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Small Gifts

Hi there!Jule the Cat

Man, that took a long time. Don’t you hate it when there is nothing much wrong with you, but you simply feel worn out and sleepy? Last week was like that again – on Friday, I felt too tired and groggy to go to the library (!), so I went to the doc again to make sure I didn’t catch bronchitis. Good news: No bronchitis. Bad news: The cold simply hadn’t worn off yet. Argh … I didn’t have to call in sick again, though, and so I spent yet another weekend on the couch, with lots of knitting, a new game for my DS (“Golden Sun – The Dark Descent”) and (since I didn’t have any new library books) Elizabeth Gilbert’s “The Signature of All Things”.

Rest was only interrupted on Saturday, when we went to E.’s birthday party.

Apart from the book she had asked for (a crime novel – E. will read just about anything if it contains corpses, a detective and gruesome murder), I had a surprise present in store.

The Blueberry Shawl.

I do not quite know how much I have told you about the Blueberry Shawl. Its original name is Lionberry, and it’s a most beautiful, elegant pattern on ravelry that came out in May. It’s free! I know that I wrote a short blog post about it (here), and I remember that I even blocked it, but somehow, I never got round to show it to you properly.

Well. Here it is.

Blueberry 02

As you can see, Lion, er, Blueberry is a triangular shawl with lots of different patterns. It is knit from the top down and the individual patterns are divided by sections of stockinette stitch. It presents a great variety of lace, stockinette stitch, a bit of garter and moss stitch.

Blueberry 05

(The picot bind-off was a bit of a pain, to be honest.)

Now, I know that giving away handknit items without notice is risky. E. has received one or two scarfs from me already, but they were both very short. I had asked whether she wore dark blue (yes), but of course, I didn’t know whether she might like it and the whole thing was such a great idea. But to plead my case: She has many more occasions to put it to good use, and I don’t know truly whether I would have worn it anyway. (Also, I have another skein of this yarn. If need be, I can always knit myself another one – this time, in purple.)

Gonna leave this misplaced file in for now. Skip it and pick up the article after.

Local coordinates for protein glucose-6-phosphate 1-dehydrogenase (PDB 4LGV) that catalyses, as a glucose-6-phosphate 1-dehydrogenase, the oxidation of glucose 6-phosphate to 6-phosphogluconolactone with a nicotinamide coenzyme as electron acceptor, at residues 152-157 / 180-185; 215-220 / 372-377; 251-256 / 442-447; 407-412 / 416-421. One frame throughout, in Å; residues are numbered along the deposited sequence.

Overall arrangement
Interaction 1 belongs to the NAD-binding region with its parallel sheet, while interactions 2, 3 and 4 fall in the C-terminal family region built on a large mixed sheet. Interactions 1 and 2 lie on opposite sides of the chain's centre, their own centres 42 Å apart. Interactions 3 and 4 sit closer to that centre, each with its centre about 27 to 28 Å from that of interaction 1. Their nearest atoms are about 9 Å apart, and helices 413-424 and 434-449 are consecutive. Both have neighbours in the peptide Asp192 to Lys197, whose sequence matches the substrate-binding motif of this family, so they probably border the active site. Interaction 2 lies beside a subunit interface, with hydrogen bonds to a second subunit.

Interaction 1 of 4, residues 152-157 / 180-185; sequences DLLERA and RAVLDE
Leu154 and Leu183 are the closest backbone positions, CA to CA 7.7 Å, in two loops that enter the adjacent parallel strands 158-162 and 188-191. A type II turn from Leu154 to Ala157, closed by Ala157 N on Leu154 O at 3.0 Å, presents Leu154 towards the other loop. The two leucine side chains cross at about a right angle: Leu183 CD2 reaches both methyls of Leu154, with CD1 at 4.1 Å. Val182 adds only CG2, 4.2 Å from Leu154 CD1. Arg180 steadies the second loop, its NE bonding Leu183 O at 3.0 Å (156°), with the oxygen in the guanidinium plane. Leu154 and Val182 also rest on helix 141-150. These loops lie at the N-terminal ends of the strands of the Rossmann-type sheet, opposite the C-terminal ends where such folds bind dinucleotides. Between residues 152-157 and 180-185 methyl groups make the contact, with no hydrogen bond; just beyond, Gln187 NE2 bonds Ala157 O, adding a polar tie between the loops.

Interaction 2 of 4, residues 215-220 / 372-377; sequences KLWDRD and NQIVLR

Blueberry 03

Thus, Friday night was spent reblocking the shawl again and when E. unwrapped the scarf on Saturday night, gasped and then threw a look at the other guests, holding the shawl up and saying: “This is HANDMADE. Not bought. Just so you know!”, I knew that I had made the right decision. After admiring the shawl for a minute, she suddenly looked at me and her face lit up again. “I already know how I’m gonna wear this!”, she said, “I’ve got this really cute top I can combine this with!”
“I thought it might be something you could also wear to work, over a simple blouse”, I said, smiling, and she nodded enthusiastically. “Yes! That, too!”


The other gift is truly quite small. It took me a bit over two hours to make it, and I knit it on Friday, after returning from the doctor’s. I handed it in as my Quidditch project, and it represents my patronus.

Jule the Cat

You see, when I grew up, we had a cat. She came to us when I was very small, and she was the first cat my sister and me knew. Her name was Jule, and she died in 2002 at the age of 19 from stomach cancer and her second stroke. My father and me went to see the vet with her immediately, and when he told us that it was best to end her sufferings and that she could never be healthy again, I saw my father cry for the very first time. My sister was on a holiday with a friend and her parents at that time, so she never got to say goodbye properly.

Jule was a true cat. She reminded you of an old British lady with a very strict sense of what was right and wrong. She loved to eat crisps and peanuts and pretzel sticks and once made fun of my dad while he was telling her off and waving his finger in front of her by sniffing at it as if he had held it out to await her permission to pet her.

She raised my sister and me and taught us how to behave around cats, what they like and what they disapprove of, and although she could sometimes be strict, she was never cruel or mean. She cared for us and was always there. There never was a cat like her, and she was nanny and mother and friend to my sister and me.

I had dreamed about her the night before and somehow, whenever this happens (and it happens occasionally), I wake up with a feeling that everything will be alright and that I just need to be brave.

I knit this little cat up (the pattern is another freebie and is originally knit with DK weight yarn, but I used leftover sock wool), photographed her, and took it to my sister, who moved last week. The little cat will now live at my sister’s and protect her new home as a friendly house spirit. ๐Ÿ™‚


Giving gifts may be difficult. But giving joy is easy. ๐Ÿ™‚
Until next time, my friends! Take care!

Julia ๐Ÿ˜€



5 thoughts on “Small Gifts

  1. Two delightful stories! I am so glad your friend appreciates the value of the handmade gift. And your cat story was just lovely. ๐Ÿ™‚ I bet your sister loves her guardian.

    • thank you so, so much!
      My sister has – without ONE exception – never asked for anything handknit, and she is very sensitive around the neck, so she HAS set me down to tell me I didn’t need to take the trouble to knit something for her. ๐Ÿ˜‰ But when she got the little cat, she was really, really happy! I’m sure it’ll find a good home – it’s a small cat, so it can be put anywhere and doesn’t take up much space. ๐Ÿ™‚

  2. Pingback: Flash your stash 2016! (Pictures. Many Pictures) | Words and Stitches

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